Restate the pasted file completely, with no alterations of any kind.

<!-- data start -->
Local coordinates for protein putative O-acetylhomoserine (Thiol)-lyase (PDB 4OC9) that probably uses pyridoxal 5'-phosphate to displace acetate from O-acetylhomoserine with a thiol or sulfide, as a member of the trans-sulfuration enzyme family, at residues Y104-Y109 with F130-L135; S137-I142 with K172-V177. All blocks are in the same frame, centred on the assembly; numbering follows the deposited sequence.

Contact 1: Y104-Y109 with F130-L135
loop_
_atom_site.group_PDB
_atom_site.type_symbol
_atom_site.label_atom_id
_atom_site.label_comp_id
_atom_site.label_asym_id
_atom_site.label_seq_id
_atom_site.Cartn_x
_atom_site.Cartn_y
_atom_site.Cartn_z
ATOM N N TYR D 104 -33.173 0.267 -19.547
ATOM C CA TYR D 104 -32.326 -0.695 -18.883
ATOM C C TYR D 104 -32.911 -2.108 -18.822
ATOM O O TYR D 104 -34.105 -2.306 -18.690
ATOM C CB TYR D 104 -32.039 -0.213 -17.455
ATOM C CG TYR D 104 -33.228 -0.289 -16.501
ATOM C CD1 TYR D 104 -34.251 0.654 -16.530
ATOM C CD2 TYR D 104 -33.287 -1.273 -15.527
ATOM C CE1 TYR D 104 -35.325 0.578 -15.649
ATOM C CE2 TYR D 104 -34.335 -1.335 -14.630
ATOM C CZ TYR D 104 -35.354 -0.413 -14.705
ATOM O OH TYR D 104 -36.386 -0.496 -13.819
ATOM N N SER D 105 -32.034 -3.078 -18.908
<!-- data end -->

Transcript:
Local coordinates for protein putative O-acetylhomoserine (Thiol)-lyase (PDB 4OC9) that probably uses pyridoxal 5'-phosphate to displace acetate from O-acetylhomoserine with a thiol or sulfide, as a member of the trans-sulfuration enzyme family, at residues Y104-Y109 with F130-L135; S137-I142 with K172-V177. All blocks are in the same frame, centred on the assembly; numbering follows the deposited sequence.

Contact 1: Y104-Y109 with F130-L135
loop_
_atom_site.group_PDB
_atom_site.type_symbol
_atom_site.label_atom_id
_atom_site.label_comp_id
_atom_site.label_asym_id
_atom_site.label_seq_id
_atom_site.Cartn_x
_atom_site.Cartn_y
_atom_site.Cartn_z
ATOM N N TYR D 104 -33.173 0.267 -19.547
ATOM C CA TYR D 104 -32.326 -0.695 -18.883
ATOM C C TYR D 104 -32.911 -2.108 -18.822
ATOM O O TYR D 104 -34.105 -2.306 -18.690
ATOM C CB TYR D 104 -32.039 -0.213 -17.455
ATOM C CG TYR D 104 -33.228 -0.289 -16.501
ATOM C CD1 TYR D 104 -34.251 0.654 -16.530
ATOM C CD2 TYR D 104 -33.287 -1.273 -15.527
ATOM C CE1 TYR D 104 -35.325 0.578 -15.649
ATOM C CE2 TYR D 104 -34.335 -1.335 -14.630
ATOM C CZ TYR D 104 -35.354 -0.413 -14.705
ATOM O OH TYR D 104 -36.386 -0.496 -13.819
ATOM N N SER D 105 -32.034 -3.078 -18.908